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This story first appeared in the Jan. 23 issue of The Hollywood Reporter magazine.
At the heart of the television business in 2015 is an existential is-God-dead sort of question: Where has the cable audience gone? Or has it gone? Perhaps it is hiding in plain sight.
At stake is the future of cable. Or the future of Nielsen.
Since the summer, aggregate cable viewership has decreased starkly — down about 8 percent or more, according to Nielsen third-quarter data. Viacom’s networks, including MTV, Comedy Central and Nickelodeon, were off as much as 15 percent. TruTV, BET and A&E were down more than 20 percent. Because advertising revenue is based on Nielsen numbers, the ad market has seemed to tumble, too. MoffettNathanson — one of several analysts promoting a sense of crisis — has predicted cable ad growth of only 3 percent in 2014, cutting an earlier prediction by half. “The rapid collapse in cable TV network ratings over the second half of 2014 is worse than ever expected,” declared a recent MoffettNathanson report
To say this has caused an outpouring of joy on the digital media side is only a minor overstatement. In an increasingly binary media world, television’s loss is seen as digital’s gain. Even rumors of a crack in TV’s hegemony — with its near lock on big-brand advertising — redounds to digital, at the very least to its PR benefit. That’s the digital talking point: The shift from TV advertising — promised by digital media for nearly 20 years — finally, really, possibly is starting to happen.
Yet this seismic culture- and business-bending development has caught the television community quite unaware. This not only is because the industry is fat and happy after a historic period of revenue and profit growth. Rather, it’s because the cable audience appears solidly in place — and growing. Here’s proof: Per-subscriber cable fees (subscriber subsidies are calculated on a dollar-to-month per-person rate) are, even with rumors of cord-cutting, steady and rising. At Comcast, programming fees for its cable networks through the third quarter of 2014 increased 2 percent compared with the first nine months of 2013. For the same period, Time Warner Cable reported a 7 percent increase. Why would Comcast or TWC continue to pay for a phantom audience, and why would the audience continue to pay fees if they weren’t watching?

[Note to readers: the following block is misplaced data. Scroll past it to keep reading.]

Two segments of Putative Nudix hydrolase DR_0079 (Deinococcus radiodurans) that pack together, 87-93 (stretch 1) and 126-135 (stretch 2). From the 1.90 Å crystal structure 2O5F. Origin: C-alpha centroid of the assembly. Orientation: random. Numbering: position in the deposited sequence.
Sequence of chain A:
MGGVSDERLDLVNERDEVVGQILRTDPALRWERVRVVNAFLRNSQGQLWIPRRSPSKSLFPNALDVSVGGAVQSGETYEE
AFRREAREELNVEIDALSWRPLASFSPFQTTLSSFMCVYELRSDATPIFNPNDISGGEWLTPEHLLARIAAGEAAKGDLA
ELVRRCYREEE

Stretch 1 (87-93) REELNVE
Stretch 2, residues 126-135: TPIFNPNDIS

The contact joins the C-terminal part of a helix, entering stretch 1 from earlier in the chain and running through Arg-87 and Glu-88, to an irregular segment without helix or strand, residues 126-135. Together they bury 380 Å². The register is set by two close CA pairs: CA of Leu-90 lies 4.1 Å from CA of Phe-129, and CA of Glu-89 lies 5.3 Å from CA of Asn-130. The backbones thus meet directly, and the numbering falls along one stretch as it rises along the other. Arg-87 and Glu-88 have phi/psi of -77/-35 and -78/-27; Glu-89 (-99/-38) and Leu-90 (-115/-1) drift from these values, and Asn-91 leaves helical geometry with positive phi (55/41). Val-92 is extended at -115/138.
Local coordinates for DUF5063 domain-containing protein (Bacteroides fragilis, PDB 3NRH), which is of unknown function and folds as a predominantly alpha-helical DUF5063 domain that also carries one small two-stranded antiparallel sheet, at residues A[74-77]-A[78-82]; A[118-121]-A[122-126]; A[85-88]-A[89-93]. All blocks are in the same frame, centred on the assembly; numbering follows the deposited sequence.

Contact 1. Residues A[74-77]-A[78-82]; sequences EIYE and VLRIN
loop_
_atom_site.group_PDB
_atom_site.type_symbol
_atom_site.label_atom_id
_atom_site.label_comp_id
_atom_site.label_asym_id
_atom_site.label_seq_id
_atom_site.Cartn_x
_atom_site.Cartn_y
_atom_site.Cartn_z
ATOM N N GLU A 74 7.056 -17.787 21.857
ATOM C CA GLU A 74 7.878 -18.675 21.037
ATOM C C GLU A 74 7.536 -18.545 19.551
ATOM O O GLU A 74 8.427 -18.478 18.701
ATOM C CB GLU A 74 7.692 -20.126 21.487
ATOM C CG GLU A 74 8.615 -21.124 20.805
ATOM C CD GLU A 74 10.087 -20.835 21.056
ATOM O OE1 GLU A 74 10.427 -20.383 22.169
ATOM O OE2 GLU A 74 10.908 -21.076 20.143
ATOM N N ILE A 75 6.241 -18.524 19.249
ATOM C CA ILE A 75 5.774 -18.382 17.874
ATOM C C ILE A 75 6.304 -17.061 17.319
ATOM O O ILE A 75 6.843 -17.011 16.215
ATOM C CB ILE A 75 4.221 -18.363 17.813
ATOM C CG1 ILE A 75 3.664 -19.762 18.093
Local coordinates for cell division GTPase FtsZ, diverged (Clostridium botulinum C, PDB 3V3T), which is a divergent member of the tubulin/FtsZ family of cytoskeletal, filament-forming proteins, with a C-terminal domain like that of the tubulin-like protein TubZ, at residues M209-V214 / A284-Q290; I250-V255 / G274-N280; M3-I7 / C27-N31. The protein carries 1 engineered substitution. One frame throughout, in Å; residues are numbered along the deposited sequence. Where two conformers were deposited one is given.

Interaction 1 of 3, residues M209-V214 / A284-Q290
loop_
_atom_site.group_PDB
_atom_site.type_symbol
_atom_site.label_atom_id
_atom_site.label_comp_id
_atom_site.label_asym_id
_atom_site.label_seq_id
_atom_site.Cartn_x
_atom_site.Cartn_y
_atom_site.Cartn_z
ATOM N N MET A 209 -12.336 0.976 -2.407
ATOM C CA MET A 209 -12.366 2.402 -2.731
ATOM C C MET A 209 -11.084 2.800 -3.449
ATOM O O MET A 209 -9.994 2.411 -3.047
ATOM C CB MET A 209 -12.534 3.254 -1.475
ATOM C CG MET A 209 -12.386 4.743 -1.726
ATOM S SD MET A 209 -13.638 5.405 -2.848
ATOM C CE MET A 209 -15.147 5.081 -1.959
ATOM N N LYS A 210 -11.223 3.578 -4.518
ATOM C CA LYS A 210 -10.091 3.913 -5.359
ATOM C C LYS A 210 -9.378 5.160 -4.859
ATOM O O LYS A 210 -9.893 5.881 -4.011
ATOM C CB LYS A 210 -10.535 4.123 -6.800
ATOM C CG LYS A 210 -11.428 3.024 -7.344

Hence, there are contrary realities:
If fewer people are watching cable, then there ought to be a corresponding decline in what cable operators are paying for that audience — but there isn’t. (This doesn’t seem simply a result of the market’s slow reaction. Nielsen indicated a 2.8 percent viewership decline in 2013, without a similar drop in cable fees.) On the other hand, there is Nielsen, employing its classic household-sampling model and concluding there is growing audience flight. The reality on the ground, in other words, doesn’t match the official data model. So, do you believe the marketplace or a 20,000-home sample?
Through most of television’s history, there have been quarrels with Nielsen’s model. As a statistical sampling technique, there is a lot wrong with it. But because everybody was subject to it and no media company owned it, it became a standard — and, therefore, fair — gauge. Everyone in the business was selling advertising according to the same measure.
But that statistical authority changes when subscriptions become a powerful part of the equation. Now you have an empirical measure, not a purported portrait of behavior but an accounting: This many people pay for the product.